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Eighteen case studies capture important issues within the IDEA and NCLB legislations and provide real-life context for studying special education and the law. Topics include accountability; participation in high stakes assessment; the referral and prereferral process; zero reject, child find and discipline; nondiscriminatory assessment; appropriate education and IEPs; least restrictive environment; due process; and parent participation. Readers will see a variety of students, issues and interventions (both best practice and less than best practice) and have opportunities to examine the legal issues and other issues behind each case.
Special education law and practice have undergone profound transformation over the past 50 years. Students with disabilities are now more likely to receive a free and appropriate education in the least restrictive environment possible; however, the ideals of the law have not always been manifested in effective practice. Although special education services are vastly better today than they were in the early years of public education, current policies and practices continue to result in the under-education of many children with disabilities. This book illustrates key failures of the system within the context of real children’s experiences. The case study approach gives voice to the students, families, and educators who have been let down by the special education process. The goal is to shed light on the flaws and injustices of the status quo. After identifying these problems, the authors offer sound solutions. Section 1 is devoted to issues surrounding identification of students with learning disabilities. These topics include occurrence of inconsistencies in assessment and diagnoses, understanding the struggles of the “slow learner,” and the interference of behavioral challenges with students’ educational performance. Section 2 addresses problems within the evaluation process that negatively influence diagnoses. Discussions include disproportionate representation of students from low socioeconomic backgrounds as well as students of color and bilingual students. Section 3 highlights significant concerns with service provision within the special education realm. The narratives throughout the book present stories of children on the receiving end of a severely fractured special education system. Recommendations focus on solving specific problems, such as inconsistent identification processes and categories, disproportionate representation, ill-conceived IEPs, ineffective specially designed instruction, and poorly implemented RTI programs. The book’s methodological approach affirms that there is much room for reform within both the special education system and the public education system as a whole. This book will be an excellent resource for graduate-level students, practitioners, and teachers in the fields of special education, disability studies, early intervention, school psychology, and child and family services. Additionally, it will be of interest to social workers, counselors, and researchers.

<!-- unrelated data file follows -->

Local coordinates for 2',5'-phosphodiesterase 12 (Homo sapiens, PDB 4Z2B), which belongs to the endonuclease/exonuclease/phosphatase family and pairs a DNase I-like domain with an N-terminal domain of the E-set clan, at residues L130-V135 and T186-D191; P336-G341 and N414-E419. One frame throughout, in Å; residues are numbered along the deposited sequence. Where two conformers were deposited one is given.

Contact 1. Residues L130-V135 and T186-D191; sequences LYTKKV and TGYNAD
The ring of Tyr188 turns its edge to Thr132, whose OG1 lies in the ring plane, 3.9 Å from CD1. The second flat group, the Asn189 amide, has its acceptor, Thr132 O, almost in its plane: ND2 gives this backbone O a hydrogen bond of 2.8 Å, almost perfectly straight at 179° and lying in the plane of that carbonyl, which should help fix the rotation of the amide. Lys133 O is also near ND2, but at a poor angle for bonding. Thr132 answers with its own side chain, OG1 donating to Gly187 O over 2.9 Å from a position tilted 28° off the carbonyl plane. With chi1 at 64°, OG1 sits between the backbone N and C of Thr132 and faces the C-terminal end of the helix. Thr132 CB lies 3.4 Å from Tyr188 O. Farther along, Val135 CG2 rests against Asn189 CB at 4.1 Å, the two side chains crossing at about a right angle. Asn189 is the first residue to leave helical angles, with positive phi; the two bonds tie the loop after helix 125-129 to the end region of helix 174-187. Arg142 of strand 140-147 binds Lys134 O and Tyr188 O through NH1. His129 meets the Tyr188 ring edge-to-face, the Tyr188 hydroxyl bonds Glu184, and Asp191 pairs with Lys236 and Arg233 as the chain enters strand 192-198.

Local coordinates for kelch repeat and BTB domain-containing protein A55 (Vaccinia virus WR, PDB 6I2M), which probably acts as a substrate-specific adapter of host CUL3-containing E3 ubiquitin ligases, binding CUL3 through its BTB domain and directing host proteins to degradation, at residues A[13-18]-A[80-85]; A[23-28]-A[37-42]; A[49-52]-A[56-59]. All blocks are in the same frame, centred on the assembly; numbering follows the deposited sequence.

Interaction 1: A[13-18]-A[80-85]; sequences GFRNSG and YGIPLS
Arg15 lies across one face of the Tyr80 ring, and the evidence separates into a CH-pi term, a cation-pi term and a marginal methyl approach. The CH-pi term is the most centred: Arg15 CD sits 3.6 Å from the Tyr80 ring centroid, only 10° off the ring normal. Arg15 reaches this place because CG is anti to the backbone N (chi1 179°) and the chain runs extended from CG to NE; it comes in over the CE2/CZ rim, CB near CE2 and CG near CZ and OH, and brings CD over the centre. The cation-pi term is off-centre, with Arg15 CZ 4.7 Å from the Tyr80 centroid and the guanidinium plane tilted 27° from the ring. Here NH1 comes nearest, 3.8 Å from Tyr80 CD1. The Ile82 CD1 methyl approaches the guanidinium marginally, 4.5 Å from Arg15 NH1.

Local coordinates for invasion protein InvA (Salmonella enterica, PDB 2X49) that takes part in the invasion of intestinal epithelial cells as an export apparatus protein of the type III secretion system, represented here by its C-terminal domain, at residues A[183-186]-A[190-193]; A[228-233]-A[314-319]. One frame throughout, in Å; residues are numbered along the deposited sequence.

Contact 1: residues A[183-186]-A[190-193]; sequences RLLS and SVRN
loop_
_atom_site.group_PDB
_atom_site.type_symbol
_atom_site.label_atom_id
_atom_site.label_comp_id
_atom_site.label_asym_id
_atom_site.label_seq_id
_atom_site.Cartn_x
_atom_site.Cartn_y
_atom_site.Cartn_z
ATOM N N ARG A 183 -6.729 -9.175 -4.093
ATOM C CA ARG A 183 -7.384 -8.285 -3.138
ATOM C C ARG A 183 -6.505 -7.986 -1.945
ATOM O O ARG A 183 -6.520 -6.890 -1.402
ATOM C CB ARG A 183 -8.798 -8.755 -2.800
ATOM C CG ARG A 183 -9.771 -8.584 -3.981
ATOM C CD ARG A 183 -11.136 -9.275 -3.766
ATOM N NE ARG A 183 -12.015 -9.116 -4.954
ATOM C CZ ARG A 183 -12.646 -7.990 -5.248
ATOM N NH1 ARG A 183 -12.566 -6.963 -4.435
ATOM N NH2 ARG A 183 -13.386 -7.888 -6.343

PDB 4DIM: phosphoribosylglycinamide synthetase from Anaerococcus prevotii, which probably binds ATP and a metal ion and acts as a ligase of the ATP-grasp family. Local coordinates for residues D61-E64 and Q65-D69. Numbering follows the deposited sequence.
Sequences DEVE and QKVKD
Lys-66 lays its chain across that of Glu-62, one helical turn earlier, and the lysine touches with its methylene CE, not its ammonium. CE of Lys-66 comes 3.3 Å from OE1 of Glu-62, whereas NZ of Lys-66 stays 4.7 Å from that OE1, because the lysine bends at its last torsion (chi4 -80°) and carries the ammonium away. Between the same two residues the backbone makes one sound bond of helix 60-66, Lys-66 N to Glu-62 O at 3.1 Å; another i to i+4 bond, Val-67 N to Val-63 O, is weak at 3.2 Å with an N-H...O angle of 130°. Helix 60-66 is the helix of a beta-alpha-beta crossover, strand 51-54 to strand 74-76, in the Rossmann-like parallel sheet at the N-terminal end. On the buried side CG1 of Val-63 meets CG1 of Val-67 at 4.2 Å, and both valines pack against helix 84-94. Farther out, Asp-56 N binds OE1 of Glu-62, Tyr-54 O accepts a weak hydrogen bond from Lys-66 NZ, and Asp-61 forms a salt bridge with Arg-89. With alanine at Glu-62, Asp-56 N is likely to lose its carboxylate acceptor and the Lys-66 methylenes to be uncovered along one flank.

Before the passage of the Education for All Handicapped Children Act in 1975, U.S. students with physical and learning disabilities frequently went undiagnosed, received inadequate treatment, or were even barred from attending school. And until recently, traditional measures of learning disability were often too crude to separate the learning-disabled student from students having academic difficulties due to other reasons, such as emotional issues or language problems. Grigorenko's new book discusses how learning-disabled students are identified and assessed today, in light of the 2004 Individuals with Disabilities Education Improvement Act. One of the major changes in IDEIA 2004, for instance, is the "Response to Intervention" (RTI) provision, which allows school districts to better identify students with legitimate learning disabilities and provide them with individualized, evidence-based instruction. Grigorenko's interdisciplinary collection is the first to comprehensively review the IDEIA 2004 Act and distill the changes professionals working with learning-disabled students face. The text takes an overarching perspective, first discussing the IDEIA in its historical, political, and legal context, then covering practical issues professionals address on a daily basis. Educating Individuals with Disabilities is a priceless resource for school psychologists, neuropsychologists, speech-language therapists, administrators, policy makers, and legal professionals who navigate special education and learning disability issues on a daily basis.